Coffee shops are a veritable soundtrack of distraction. Baristas steam and blend from behind the counter, music plays continuously, and patrons use their outside voices to order their drinks inside.
And, yet, with all this potential chatter, coffeehouses are still popular places to take off-campus work meetings. A study conducted by Journal of Consumer Research revealed that a modicum amount of ambient noise, of which coffee shops have plenty, can help enhance creativity, performance, and concentration; then there’s the long-established theory of the “audience effect,” which states that a small audience feeds a person’s internal competitive streak and can help improve performance.
But when it comes to conducting productive meetings, note that those studies don’t translate to every setting. For example, a rollercoaster line (a place where I’ve actually tried to conduct a phone meeting) is filled with noisy patrons, plus you might get rushed into ending an important conversation prematurely if you’re next in line. An airplane poses the same problem; your call might annoy nearby passengers and may be cut short if it bumps up against takeoff.
When prepping for your next meeting, don’t let an environment and its uncontrollable variables deter the task at hand. Pick a spot that minimizes distractions and maximizes productivity.
Don’t Be a Product of Your Environment
If not the amusement park or airport, where should you meet? Meetings should take place in spaces where you can minimize or control the number of distractions around you in order to maintain optimal productivity.
Diversions are costly, both in time and money. A study by Basex, a productivity research firm, revealed that interruptions, preoccupations, and the resulting recovery time from them eat into 28 percent of the average employee’s workday and can cost companies $588 billion.
Distracting variables, for even a short period of time, can throw off your agenda and the focus of the meeting — a setting that’s not primed for optimal focus can be even more disruptive. In an open workspace, for example, author Julian Treasure estimates that employees can be up to 66 percent less productive, while an additional study of open floor plans saw a reduction of productivity by 15 percent due to unwanted activity in the employees’ brains.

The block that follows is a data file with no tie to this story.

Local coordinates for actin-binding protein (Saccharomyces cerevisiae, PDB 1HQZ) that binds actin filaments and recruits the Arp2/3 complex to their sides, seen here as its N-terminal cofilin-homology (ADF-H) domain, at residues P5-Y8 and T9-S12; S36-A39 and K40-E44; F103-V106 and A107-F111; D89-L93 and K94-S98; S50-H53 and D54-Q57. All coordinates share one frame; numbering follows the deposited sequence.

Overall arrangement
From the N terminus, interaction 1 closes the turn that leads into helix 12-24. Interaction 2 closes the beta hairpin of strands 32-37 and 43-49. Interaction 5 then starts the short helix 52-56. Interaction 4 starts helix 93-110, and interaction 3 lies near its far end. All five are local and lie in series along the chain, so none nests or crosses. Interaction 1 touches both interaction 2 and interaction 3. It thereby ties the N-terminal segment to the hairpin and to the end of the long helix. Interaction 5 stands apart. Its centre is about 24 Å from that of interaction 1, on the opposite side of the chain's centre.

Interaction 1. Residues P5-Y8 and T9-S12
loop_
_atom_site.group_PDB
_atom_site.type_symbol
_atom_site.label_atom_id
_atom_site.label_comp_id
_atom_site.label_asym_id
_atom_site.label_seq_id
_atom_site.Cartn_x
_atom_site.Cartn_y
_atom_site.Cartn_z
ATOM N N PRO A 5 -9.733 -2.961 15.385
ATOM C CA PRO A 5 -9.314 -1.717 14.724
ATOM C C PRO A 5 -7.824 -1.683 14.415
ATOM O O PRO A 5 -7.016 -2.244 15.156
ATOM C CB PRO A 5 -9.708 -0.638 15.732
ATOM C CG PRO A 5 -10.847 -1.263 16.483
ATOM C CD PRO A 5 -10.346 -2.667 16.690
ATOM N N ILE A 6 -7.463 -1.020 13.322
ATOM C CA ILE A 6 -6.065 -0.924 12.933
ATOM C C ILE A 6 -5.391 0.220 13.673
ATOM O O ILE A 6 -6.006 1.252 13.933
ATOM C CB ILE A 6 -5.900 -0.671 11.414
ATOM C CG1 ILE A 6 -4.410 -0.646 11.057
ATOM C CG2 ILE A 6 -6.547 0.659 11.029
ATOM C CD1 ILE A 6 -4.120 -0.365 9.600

It’s similar to the television newscaster doing a live broadcast in front of a sporting event, only to have drunk fans in the background trying to capture the attention. You end up with a distracting element that makes it difficult to focus on the task at hand.
The productivity of your next meeting hinges on the location in which you have it. Search for a place that contains minimal external distractions, and ask your participants to do their part by silencing phones and putting away potentially distracting electronics or deterrents. Ensure that your setting — at the very least — keeps distractions at bay so the contents of your meeting don’t just blend into white noise for attendees.
Have you ever held a meeting in a venue that hindered productivity? Do you have any tips for keeping distractions to a minimum in busy places? If so, share your comments below!